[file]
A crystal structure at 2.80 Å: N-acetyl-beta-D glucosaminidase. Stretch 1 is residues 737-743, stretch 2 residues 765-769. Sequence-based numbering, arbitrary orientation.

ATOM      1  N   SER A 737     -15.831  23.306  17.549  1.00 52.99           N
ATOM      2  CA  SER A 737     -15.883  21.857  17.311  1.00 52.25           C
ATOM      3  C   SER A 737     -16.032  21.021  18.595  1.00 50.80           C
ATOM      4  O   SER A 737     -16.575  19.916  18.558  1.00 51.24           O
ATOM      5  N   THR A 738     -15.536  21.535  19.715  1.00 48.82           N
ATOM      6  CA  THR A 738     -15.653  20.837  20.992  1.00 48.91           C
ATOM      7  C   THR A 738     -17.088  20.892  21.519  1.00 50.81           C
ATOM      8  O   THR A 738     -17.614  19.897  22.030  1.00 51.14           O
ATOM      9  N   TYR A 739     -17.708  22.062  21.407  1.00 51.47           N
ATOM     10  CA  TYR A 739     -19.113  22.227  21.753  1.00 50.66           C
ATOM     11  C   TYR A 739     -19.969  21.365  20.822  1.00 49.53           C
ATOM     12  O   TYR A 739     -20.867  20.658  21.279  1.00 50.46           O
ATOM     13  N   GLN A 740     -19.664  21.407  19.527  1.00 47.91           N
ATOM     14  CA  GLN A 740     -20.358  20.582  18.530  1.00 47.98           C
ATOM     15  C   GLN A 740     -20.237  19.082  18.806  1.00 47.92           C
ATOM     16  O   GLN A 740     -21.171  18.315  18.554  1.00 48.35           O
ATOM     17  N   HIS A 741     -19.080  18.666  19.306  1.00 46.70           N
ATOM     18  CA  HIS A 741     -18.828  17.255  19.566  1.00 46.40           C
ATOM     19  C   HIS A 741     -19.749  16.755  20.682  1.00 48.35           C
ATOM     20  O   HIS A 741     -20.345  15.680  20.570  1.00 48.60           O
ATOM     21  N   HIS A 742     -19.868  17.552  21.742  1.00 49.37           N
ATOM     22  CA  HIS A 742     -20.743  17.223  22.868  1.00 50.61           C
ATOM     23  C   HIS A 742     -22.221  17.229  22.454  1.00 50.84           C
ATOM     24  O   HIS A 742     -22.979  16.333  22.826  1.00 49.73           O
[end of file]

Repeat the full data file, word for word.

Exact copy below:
A crystal structure at 2.80 Å: N-acetyl-beta-D glucosaminidase. Stretch 1 is residues 737-743, stretch 2 residues 765-769. Sequence-based numbering, arbitrary orientation.

ATOM      1  N   SER A 737     -15.831  23.306  17.549  1.00 52.99           N
ATOM      2  CA  SER A 737     -15.883  21.857  17.311  1.00 52.25           C
ATOM      3  C   SER A 737     -16.032  21.021  18.595  1.00 50.80           C
ATOM      4  O   SER A 737     -16.575  19.916  18.558  1.00 51.24           O
ATOM      5  N   THR A 738     -15.536  21.535  19.715  1.00 48.82           N
ATOM      6  CA  THR A 738     -15.653  20.837  20.992  1.00 48.91           C
ATOM      7  C   THR A 738     -17.088  20.892  21.519  1.00 50.81           C
ATOM      8  O   THR A 738     -17.614  19.897  22.030  1.00 51.14           O
ATOM      9  N   TYR A 739     -17.708  22.062  21.407  1.00 51.47           N
ATOM     10  CA  TYR A 739     -19.113  22.227  21.753  1.00 50.66           C
ATOM     11  C   TYR A 739     -19.969  21.365  20.822  1.00 49.53           C
ATOM     12  O   TYR A 739     -20.867  20.658  21.279  1.00 50.46           O
ATOM     13  N   GLN A 740     -19.664  21.407  19.527  1.00 47.91           N
ATOM     14  CA  GLN A 740     -20.358  20.582  18.530  1.00 47.98           C
ATOM     15  C   GLN A 740     -20.237  19.082  18.806  1.00 47.92           C
ATOM     16  O   GLN A 740     -21.171  18.315  18.554  1.00 48.35           O
ATOM     17  N   HIS A 741     -19.080  18.666  19.306  1.00 46.70           N
ATOM     18  CA  HIS A 741     -18.828  17.255  19.566  1.00 46.40           C
ATOM     19  C   HIS A 741     -19.749  16.755  20.682  1.00 48.35           C
ATOM     20  O   HIS A 741     -20.345  15.680  20.570  1.00 48.60           O
ATOM     21  N   HIS A 742     -19.868  17.552  21.742  1.00 49.37           N
ATOM     22  CA  HIS A 742     -20.743  17.223  22.868  1.00 50.61           C
ATOM     23  C   HIS A 742     -22.221  17.229  22.454  1.00 50.84           C
ATOM     24  O   HIS A 742     -22.979  16.333  22.826  1.00 49.73           O